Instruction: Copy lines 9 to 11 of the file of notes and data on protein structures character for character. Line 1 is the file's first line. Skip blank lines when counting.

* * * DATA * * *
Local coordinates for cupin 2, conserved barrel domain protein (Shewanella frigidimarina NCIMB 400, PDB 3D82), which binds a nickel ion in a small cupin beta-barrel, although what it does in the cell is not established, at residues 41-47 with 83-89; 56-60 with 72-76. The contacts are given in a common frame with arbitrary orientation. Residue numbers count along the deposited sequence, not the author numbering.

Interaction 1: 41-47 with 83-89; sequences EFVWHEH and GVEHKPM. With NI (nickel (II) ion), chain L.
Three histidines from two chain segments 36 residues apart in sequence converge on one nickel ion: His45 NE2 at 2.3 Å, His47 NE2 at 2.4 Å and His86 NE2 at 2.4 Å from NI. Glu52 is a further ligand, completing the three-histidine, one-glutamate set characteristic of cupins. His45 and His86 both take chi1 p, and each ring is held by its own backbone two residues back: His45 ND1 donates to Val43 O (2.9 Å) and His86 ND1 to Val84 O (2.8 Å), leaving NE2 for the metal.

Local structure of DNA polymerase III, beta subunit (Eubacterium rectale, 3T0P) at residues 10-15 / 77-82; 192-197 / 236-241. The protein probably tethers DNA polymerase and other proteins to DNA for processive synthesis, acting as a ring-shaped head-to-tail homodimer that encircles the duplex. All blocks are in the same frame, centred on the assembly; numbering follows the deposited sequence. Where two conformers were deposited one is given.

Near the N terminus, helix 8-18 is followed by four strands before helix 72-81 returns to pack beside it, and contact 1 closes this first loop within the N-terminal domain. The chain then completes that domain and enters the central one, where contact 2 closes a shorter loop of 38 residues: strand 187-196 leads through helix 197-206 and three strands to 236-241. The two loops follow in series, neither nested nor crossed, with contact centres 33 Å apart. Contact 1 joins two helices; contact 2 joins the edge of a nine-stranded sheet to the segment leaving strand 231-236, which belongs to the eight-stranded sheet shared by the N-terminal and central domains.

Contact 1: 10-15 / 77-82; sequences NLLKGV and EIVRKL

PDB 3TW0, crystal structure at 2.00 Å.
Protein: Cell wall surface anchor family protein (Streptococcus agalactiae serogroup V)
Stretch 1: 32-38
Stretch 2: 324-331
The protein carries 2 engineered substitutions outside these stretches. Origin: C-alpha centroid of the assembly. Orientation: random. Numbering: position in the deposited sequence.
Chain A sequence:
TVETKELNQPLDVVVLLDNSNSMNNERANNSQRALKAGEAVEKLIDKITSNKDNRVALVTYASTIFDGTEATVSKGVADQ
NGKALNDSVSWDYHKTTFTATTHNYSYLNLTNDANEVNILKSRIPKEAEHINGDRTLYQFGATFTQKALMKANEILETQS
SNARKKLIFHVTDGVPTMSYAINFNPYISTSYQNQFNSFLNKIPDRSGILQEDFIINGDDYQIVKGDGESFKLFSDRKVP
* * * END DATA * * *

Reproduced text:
Stretch 1: 32-38
Stretch 2: 324-331
The protein carries 2 engineered substitutions outside these stretches. Origin: C-alpha centroid of the assembly. Orientation: random. Numbering: position in the deposited sequence.